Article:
Based on this finding, WFP has put in place three climate risk financing mechanisms for food security:

  • Forecast-based Financing (FbF) to help countries mitigate and manage predictable climate-related risks, combining extreme weather forecasts with early action before a natural hazard occurs;
  • Inclusive insurance or microinsurance to protect low-income people, generally excluded from traditional financial services, from specific perils in exchange for the regular payment of premiums calculated according to the probability and cost of the risk covered;
  • A “macro” insurance covering a country to protect its entire population. An example is the insurance product offered by African Risk Capacity Ltd (ARC) to vulnerable African countries at risk of extreme drought. By way of illustration, Mali is receiving a substantial payment this year thanks to this tool, and WFP is ensuring that as many people as possible benefit from it. WFP’s disbursement-funded response in Mali plans to support approximately 200,000 beneficiaries over three months before the lean season, including through unconditional cash transfers, asset creation activities (FFA) and nutritional assistance for children, pregnant women and nursing mothers. ARC Replica is also implemented by WFP in Gambia, Burkina Faso and Mauritania.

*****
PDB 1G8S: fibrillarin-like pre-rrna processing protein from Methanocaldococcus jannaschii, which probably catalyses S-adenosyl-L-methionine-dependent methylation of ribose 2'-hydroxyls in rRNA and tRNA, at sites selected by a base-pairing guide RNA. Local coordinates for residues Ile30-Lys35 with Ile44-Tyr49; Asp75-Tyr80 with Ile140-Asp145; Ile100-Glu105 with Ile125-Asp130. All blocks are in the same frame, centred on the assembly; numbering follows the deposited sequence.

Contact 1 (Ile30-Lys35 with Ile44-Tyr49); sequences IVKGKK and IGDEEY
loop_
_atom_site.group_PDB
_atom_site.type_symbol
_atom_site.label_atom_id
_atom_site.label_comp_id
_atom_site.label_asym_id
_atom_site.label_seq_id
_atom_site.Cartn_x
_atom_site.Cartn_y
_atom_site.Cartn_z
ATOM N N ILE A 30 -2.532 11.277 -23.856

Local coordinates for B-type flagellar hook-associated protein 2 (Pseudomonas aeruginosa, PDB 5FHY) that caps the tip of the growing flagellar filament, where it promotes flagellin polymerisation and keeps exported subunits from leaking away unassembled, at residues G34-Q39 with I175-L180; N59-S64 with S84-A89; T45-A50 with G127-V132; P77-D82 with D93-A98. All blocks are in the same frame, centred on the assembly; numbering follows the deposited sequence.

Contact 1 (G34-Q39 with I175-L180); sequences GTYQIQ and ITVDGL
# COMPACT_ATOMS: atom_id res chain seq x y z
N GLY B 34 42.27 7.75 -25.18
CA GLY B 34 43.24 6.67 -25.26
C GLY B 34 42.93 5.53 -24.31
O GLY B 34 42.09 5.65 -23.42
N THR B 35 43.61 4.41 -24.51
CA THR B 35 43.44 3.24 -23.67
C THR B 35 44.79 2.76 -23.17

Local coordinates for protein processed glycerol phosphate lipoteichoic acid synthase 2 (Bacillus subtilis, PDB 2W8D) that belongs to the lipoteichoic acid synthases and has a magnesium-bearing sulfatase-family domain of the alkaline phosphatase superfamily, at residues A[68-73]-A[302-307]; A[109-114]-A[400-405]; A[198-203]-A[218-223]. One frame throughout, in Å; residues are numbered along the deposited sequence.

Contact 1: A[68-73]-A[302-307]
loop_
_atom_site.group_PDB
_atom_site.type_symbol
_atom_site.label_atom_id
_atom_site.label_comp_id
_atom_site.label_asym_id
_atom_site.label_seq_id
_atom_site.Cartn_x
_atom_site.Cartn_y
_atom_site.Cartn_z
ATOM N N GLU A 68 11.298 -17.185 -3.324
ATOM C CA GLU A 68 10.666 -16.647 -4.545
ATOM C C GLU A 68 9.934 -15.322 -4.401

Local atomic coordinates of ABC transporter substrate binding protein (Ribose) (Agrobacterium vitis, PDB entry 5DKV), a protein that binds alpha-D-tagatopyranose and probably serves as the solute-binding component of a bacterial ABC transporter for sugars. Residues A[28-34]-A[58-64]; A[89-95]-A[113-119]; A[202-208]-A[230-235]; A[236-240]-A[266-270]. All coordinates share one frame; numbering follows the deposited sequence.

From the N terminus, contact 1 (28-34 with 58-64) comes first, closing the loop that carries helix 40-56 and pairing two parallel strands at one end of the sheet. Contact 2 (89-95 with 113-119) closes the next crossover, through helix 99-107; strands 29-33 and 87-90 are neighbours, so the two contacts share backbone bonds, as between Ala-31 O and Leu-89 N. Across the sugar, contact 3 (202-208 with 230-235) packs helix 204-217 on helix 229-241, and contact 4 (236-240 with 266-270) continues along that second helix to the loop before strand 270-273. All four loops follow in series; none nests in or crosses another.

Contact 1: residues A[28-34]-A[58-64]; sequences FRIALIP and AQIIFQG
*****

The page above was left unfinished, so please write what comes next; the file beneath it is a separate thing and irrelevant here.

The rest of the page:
I would also like to mention here the relevance of some traditional local practices of land cultivation, based on the active observation of the fauna and flora environment. The fruit of this observation by small producers is transferred to practices such as conservation measures (e.g. half-moons, zaï, etc.) ancestral.

WFP particularly supports the populations with the creation of half-moons: these are structures made from compacted earth or stones in the form of a semi-circle with openings perpendicular to the direction of water flow and a staggered arrangement. The half-moons are designed for agricultural, pastoral and forestry land. It is a water collection and retention system that allows crops to be grown in areas with low rainfall.

Creating half-moons in Niger. Photo: Aude Rossignol/Alliance Sahel.

We have also observed and supported the creation of dikes surrounded by water reservoirs: these are structures built in ravine areas to ensure their closure and regulate the flow of runoff water. Stone barriers are anti-erosion structures made up of blocks of stony rubble, built in a line along contour lines. They reduce water erosion by reducing the flow of runoff surface water.

What is the benefit for WFP to participate in the collective dynamics of the Sahel Alliance?